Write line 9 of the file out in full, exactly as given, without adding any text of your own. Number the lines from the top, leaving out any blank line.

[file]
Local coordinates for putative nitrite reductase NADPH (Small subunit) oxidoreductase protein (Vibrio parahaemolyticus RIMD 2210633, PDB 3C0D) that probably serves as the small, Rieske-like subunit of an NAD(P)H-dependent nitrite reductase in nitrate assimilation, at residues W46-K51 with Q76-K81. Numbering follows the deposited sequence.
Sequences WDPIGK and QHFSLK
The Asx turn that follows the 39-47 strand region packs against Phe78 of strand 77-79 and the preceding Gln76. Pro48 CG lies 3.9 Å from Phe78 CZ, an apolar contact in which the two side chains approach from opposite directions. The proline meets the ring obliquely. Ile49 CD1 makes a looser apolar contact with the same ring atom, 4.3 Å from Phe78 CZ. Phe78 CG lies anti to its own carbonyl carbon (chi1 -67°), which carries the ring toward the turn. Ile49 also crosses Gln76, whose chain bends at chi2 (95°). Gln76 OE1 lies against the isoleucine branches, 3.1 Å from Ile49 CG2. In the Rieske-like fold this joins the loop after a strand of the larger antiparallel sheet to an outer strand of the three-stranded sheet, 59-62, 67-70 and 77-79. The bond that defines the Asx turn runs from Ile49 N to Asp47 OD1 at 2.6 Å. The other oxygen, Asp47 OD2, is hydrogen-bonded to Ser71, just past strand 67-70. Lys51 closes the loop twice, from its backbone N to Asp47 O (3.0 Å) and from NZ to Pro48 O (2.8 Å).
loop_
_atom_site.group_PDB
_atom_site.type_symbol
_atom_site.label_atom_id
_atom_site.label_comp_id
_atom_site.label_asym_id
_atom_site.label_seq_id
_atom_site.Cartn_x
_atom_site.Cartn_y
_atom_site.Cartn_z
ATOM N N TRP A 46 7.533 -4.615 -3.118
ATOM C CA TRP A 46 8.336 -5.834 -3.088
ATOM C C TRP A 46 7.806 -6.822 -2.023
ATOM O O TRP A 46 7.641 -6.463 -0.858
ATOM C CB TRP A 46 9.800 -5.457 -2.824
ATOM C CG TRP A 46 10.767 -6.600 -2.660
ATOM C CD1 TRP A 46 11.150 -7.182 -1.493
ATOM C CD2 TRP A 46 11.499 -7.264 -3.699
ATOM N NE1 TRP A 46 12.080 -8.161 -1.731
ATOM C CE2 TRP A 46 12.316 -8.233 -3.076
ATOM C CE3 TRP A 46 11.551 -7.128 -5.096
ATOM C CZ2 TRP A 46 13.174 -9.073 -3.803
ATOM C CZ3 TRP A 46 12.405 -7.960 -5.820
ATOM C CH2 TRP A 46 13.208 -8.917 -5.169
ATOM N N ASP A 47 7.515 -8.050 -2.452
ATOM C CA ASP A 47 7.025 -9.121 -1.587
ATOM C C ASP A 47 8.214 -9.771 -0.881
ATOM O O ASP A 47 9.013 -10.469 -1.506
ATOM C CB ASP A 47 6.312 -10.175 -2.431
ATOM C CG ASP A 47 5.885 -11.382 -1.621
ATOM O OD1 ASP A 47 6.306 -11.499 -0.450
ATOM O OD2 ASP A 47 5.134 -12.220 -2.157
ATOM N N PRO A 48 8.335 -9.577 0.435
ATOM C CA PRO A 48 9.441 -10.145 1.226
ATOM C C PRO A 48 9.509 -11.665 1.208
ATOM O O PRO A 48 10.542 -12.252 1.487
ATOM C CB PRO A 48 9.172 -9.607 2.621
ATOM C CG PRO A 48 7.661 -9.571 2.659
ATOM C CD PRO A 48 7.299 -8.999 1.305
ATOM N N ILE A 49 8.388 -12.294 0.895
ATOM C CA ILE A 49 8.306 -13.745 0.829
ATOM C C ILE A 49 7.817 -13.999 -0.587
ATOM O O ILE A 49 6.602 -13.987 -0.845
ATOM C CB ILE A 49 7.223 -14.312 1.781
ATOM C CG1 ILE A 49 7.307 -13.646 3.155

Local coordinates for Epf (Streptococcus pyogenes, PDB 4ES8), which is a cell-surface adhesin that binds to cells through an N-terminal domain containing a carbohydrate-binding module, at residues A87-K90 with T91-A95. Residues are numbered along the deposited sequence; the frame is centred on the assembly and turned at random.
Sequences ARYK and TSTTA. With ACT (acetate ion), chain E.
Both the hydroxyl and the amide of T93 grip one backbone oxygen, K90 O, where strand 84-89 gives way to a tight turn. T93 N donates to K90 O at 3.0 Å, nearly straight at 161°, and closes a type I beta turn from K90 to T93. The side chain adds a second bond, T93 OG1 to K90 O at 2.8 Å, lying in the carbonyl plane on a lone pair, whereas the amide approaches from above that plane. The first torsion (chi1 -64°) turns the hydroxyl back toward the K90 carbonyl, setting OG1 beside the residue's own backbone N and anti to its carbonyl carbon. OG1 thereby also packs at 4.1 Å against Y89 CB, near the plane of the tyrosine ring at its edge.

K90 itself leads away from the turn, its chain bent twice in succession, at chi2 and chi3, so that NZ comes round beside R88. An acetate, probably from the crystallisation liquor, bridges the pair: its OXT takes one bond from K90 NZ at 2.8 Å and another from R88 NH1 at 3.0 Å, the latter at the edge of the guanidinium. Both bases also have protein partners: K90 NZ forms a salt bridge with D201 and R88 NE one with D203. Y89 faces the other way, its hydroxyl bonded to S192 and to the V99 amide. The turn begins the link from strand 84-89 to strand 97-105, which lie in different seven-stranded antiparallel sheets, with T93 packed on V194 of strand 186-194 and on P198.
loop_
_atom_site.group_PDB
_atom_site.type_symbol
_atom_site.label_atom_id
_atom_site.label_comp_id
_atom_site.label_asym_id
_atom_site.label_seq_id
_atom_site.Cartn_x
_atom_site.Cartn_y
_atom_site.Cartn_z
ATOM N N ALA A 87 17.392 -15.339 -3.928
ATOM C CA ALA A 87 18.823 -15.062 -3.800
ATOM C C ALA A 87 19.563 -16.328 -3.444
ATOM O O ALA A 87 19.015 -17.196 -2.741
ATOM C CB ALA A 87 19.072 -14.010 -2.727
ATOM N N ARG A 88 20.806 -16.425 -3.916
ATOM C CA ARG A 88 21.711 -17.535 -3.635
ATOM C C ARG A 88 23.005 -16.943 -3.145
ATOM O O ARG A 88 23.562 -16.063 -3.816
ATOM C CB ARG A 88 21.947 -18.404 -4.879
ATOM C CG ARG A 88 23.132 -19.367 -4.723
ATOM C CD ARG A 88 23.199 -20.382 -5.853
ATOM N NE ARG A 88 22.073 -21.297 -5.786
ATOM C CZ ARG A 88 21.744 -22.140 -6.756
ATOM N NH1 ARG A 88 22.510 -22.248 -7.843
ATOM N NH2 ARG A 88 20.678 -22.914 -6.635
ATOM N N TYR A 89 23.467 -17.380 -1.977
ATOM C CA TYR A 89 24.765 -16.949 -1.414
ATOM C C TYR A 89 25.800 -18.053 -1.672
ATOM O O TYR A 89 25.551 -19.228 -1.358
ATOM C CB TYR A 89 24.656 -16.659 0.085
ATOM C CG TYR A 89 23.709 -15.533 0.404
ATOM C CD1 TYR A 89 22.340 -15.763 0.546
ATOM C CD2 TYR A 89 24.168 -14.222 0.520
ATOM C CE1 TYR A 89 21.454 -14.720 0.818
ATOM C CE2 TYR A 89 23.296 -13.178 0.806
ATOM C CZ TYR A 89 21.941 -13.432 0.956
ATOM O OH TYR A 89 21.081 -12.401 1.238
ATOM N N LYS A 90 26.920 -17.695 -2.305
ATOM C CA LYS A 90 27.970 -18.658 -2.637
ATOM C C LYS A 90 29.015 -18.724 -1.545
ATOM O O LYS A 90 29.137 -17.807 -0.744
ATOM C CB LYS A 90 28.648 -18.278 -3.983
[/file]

_atom_site.label_asym_id